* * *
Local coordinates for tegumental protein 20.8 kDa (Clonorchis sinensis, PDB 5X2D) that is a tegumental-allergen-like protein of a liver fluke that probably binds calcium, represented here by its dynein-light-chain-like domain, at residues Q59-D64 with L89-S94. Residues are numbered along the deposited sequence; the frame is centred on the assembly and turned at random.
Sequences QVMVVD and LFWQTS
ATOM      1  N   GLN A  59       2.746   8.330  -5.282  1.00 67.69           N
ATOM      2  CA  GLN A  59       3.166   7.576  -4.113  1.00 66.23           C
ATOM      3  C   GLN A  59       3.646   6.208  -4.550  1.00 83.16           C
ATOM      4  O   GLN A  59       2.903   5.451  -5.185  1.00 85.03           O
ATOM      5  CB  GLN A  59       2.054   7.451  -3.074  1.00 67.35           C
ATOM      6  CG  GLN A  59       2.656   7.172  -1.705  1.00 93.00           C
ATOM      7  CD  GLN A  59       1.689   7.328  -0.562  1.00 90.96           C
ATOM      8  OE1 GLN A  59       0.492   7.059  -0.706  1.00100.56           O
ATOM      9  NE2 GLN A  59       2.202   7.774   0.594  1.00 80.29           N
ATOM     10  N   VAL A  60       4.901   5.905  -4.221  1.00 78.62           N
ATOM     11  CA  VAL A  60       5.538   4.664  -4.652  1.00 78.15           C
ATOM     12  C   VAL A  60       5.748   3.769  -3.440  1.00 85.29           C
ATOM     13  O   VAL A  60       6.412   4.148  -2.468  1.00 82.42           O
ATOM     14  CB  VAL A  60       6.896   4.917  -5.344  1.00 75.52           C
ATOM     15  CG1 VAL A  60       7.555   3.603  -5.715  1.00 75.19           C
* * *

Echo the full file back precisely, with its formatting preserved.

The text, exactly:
Local coordinates for tegumental protein 20.8 kDa (Clonorchis sinensis, PDB 5X2D) that is a tegumental-allergen-like protein of a liver fluke that probably binds calcium, represented here by its dynein-light-chain-like domain, at residues Q59-D64 with L89-S94. Residues are numbered along the deposited sequence; the frame is centred on the assembly and turned at random.
Sequences QVMVVD and LFWQTS
ATOM      1  N   GLN A  59       2.746   8.330  -5.282  1.00 67.69           N
ATOM      2  CA  GLN A  59       3.166   7.576  -4.113  1.00 66.23           C
ATOM      3  C   GLN A  59       3.646   6.208  -4.550  1.00 83.16           C
ATOM      4  O   GLN A  59       2.903   5.451  -5.185  1.00 85.03           O
ATOM      5  CB  GLN A  59       2.054   7.451  -3.074  1.00 67.35           C
ATOM      6  CG  GLN A  59       2.656   7.172  -1.705  1.00 93.00           C
ATOM      7  CD  GLN A  59       1.689   7.328  -0.562  1.00 90.96           C
ATOM      8  OE1 GLN A  59       0.492   7.059  -0.706  1.00100.56           O
ATOM      9  NE2 GLN A  59       2.202   7.774   0.594  1.00 80.29           N
ATOM     10  N   VAL A  60       4.901   5.905  -4.221  1.00 78.62           N
ATOM     11  CA  VAL A  60       5.538   4.664  -4.652  1.00 78.15           C
ATOM     12  C   VAL A  60       5.748   3.769  -3.440  1.00 85.29           C
ATOM     13  O   VAL A  60       6.412   4.148  -2.468  1.00 82.42           O
ATOM     14  CB  VAL A  60       6.896   4.917  -5.344  1.00 75.52           C
ATOM     15  CG1 VAL A  60       7.555   3.603  -5.715  1.00 75.19           C